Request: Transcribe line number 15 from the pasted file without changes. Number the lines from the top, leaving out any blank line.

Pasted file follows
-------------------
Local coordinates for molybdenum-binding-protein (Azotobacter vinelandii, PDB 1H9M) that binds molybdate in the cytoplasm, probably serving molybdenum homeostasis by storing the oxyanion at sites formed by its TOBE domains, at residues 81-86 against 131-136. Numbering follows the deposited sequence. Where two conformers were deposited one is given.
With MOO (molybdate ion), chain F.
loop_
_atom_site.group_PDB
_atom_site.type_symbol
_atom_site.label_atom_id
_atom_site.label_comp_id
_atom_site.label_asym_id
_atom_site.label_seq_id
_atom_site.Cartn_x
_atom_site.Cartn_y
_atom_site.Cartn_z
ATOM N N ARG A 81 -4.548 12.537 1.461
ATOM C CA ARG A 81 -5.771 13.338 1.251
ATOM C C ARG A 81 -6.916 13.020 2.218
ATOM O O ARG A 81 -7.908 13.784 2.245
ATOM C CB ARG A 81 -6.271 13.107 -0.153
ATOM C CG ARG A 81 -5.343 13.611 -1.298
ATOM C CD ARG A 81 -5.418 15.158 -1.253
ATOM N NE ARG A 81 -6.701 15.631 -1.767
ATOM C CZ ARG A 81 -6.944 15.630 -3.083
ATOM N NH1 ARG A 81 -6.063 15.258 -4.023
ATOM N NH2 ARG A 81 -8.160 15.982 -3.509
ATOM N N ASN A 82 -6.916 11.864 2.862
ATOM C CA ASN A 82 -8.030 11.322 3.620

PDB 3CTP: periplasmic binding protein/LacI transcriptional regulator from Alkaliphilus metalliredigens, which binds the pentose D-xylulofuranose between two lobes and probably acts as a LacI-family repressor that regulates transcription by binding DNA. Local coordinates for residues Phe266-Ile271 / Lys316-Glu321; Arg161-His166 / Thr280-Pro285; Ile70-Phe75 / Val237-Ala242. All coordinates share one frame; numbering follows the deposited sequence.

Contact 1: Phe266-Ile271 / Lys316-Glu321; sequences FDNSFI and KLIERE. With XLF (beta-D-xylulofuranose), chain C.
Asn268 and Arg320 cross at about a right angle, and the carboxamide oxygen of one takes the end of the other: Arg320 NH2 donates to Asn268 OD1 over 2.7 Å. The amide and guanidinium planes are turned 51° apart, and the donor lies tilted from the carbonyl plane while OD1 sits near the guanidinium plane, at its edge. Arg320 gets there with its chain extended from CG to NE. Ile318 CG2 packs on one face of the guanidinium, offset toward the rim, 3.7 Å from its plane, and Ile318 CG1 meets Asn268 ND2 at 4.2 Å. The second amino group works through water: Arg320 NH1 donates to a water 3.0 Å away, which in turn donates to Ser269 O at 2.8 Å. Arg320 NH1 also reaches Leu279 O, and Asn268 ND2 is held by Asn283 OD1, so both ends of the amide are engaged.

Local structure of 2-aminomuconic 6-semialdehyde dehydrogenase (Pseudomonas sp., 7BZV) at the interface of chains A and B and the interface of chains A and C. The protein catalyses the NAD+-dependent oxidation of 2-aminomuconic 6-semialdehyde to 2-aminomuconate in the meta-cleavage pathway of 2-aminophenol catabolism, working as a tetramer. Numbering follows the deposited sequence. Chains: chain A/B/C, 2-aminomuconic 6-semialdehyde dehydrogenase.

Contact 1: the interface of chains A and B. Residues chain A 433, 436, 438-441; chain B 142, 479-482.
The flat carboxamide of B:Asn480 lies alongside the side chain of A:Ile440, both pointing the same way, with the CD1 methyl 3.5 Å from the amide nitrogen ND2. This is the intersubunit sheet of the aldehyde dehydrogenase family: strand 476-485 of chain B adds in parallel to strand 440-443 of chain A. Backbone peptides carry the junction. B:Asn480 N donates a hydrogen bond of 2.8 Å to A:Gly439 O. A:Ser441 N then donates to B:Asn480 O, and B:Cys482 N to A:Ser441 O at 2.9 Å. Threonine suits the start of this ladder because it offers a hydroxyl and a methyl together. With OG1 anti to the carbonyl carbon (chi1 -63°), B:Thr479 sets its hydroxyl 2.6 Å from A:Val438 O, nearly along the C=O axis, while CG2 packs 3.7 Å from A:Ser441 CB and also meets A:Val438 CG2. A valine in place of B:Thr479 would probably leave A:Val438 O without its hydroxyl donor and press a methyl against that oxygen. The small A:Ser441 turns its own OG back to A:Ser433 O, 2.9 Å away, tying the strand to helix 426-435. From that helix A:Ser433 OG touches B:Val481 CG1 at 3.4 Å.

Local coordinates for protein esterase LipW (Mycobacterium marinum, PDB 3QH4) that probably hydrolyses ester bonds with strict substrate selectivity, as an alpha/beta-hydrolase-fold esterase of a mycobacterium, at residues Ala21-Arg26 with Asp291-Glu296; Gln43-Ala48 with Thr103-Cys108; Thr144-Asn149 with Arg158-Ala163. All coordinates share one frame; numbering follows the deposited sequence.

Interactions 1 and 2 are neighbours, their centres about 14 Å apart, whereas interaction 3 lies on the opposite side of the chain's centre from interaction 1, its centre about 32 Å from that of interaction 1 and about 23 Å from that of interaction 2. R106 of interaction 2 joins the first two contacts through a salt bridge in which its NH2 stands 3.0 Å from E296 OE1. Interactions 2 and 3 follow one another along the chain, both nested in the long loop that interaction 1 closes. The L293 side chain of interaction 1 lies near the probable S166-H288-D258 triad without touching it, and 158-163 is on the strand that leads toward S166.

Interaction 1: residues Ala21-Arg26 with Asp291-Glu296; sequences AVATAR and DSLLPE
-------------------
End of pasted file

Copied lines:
ATOM C C ARG A 81 -6.916 13.020 2.218